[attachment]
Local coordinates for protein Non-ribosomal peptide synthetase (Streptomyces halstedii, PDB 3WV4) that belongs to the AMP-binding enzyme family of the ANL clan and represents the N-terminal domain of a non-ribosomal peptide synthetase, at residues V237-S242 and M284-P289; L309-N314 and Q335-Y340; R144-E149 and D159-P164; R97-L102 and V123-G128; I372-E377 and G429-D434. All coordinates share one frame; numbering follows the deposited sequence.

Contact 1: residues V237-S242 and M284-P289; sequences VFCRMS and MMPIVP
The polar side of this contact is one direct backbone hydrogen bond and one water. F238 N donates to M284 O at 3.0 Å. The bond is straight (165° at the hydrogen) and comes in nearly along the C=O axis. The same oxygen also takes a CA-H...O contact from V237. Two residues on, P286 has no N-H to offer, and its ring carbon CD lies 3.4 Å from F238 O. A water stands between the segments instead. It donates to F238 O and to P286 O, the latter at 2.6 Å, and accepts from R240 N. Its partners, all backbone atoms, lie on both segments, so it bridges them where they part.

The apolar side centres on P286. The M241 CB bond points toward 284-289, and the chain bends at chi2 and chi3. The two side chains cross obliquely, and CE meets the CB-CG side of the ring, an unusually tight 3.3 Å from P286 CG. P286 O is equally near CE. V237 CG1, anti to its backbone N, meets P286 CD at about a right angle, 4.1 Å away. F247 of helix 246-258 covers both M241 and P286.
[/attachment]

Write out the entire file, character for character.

Local coordinates for protein Non-ribosomal peptide synthetase (Streptomyces halstedii, PDB 3WV4) that belongs to the AMP-binding enzyme family of the ANL clan and represents the N-terminal domain of a non-ribosomal peptide synthetase, at residues V237-S242 and M284-P289; L309-N314 and Q335-Y340; R144-E149 and D159-P164; R97-L102 and V123-G128; I372-E377 and G429-D434. All coordinates share one frame; numbering follows the deposited sequence.

Contact 1: residues V237-S242 and M284-P289; sequences VFCRMS and MMPIVP
The polar side of this contact is one direct backbone hydrogen bond and one water. F238 N donates to M284 O at 3.0 Å. The bond is straight (165° at the hydrogen) and comes in nearly along the C=O axis. The same oxygen also takes a CA-H...O contact from V237. Two residues on, P286 has no N-H to offer, and its ring carbon CD lies 3.4 Å from F238 O. A water stands between the segments instead. It donates to F238 O and to P286 O, the latter at 2.6 Å, and accepts from R240 N. Its partners, all backbone atoms, lie on both segments, so it bridges them where they part.

The apolar side centres on P286. The M241 CB bond points toward 284-289, and the chain bends at chi2 and chi3. The two side chains cross obliquely, and CE meets the CB-CG side of the ring, an unusually tight 3.3 Å from P286 CG. P286 O is equally near CE. V237 CG1, anti to its backbone N, meets P286 CD at about a right angle, 4.1 Å away. F247 of helix 246-258 covers both M241 and P286.